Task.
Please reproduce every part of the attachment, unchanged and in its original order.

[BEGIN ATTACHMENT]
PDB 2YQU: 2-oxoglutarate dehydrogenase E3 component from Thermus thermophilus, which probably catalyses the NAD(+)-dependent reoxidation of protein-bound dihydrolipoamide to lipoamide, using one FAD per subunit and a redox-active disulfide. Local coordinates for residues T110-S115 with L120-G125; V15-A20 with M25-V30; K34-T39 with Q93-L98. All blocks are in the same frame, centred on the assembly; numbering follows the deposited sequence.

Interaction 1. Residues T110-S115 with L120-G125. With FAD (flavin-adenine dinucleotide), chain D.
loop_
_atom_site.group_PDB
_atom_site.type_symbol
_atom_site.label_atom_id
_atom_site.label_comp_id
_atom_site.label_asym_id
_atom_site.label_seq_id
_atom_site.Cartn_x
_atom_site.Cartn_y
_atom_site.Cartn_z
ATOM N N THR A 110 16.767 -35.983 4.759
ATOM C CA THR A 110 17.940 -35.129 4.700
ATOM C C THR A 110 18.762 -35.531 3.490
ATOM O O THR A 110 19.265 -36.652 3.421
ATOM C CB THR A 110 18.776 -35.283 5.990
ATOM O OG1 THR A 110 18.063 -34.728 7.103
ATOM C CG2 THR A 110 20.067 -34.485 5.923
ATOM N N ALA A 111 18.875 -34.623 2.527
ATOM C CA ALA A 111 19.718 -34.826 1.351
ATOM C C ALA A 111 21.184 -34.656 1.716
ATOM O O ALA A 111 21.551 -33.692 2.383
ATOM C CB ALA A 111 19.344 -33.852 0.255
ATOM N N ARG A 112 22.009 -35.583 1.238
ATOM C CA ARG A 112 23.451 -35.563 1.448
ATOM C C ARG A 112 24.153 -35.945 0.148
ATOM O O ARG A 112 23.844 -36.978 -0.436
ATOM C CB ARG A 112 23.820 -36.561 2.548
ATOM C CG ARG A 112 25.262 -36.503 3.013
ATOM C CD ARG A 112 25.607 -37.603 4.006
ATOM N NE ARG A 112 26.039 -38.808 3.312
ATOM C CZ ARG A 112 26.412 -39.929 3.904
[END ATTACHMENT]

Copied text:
PDB 2YQU: 2-oxoglutarate dehydrogenase E3 component from Thermus thermophilus, which probably catalyses the NAD(+)-dependent reoxidation of protein-bound dihydrolipoamide to lipoamide, using one FAD per subunit and a redox-active disulfide. Local coordinates for residues T110-S115 with L120-G125; V15-A20 with M25-V30; K34-T39 with Q93-L98. All blocks are in the same frame, centred on the assembly; numbering follows the deposited sequence.

Interaction 1. Residues T110-S115 with L120-G125. With FAD (flavin-adenine dinucleotide), chain D.
loop_
_atom_site.group_PDB
_atom_site.type_symbol
_atom_site.label_atom_id
_atom_site.label_comp_id
_atom_site.label_asym_id
_atom_site.label_seq_id
_atom_site.Cartn_x
_atom_site.Cartn_y
_atom_site.Cartn_z
ATOM N N THR A 110 16.767 -35.983 4.759
ATOM C CA THR A 110 17.940 -35.129 4.700
ATOM C C THR A 110 18.762 -35.531 3.490
ATOM O O THR A 110 19.265 -36.652 3.421
ATOM C CB THR A 110 18.776 -35.283 5.990
ATOM O OG1 THR A 110 18.063 -34.728 7.103
ATOM C CG2 THR A 110 20.067 -34.485 5.923
ATOM N N ALA A 111 18.875 -34.623 2.527
ATOM C CA ALA A 111 19.718 -34.826 1.351
ATOM C C ALA A 111 21.184 -34.656 1.716
ATOM O O ALA A 111 21.551 -33.692 2.383
ATOM C CB ALA A 111 19.344 -33.852 0.255
ATOM N N ARG A 112 22.009 -35.583 1.238
ATOM C CA ARG A 112 23.451 -35.563 1.448
ATOM C C ARG A 112 24.153 -35.945 0.148
ATOM O O ARG A 112 23.844 -36.978 -0.436
ATOM C CB ARG A 112 23.820 -36.561 2.548
ATOM C CG ARG A 112 25.262 -36.503 3.013
ATOM C CD ARG A 112 25.607 -37.603 4.006
ATOM N NE ARG A 112 26.039 -38.808 3.312
ATOM C CZ ARG A 112 26.412 -39.929 3.904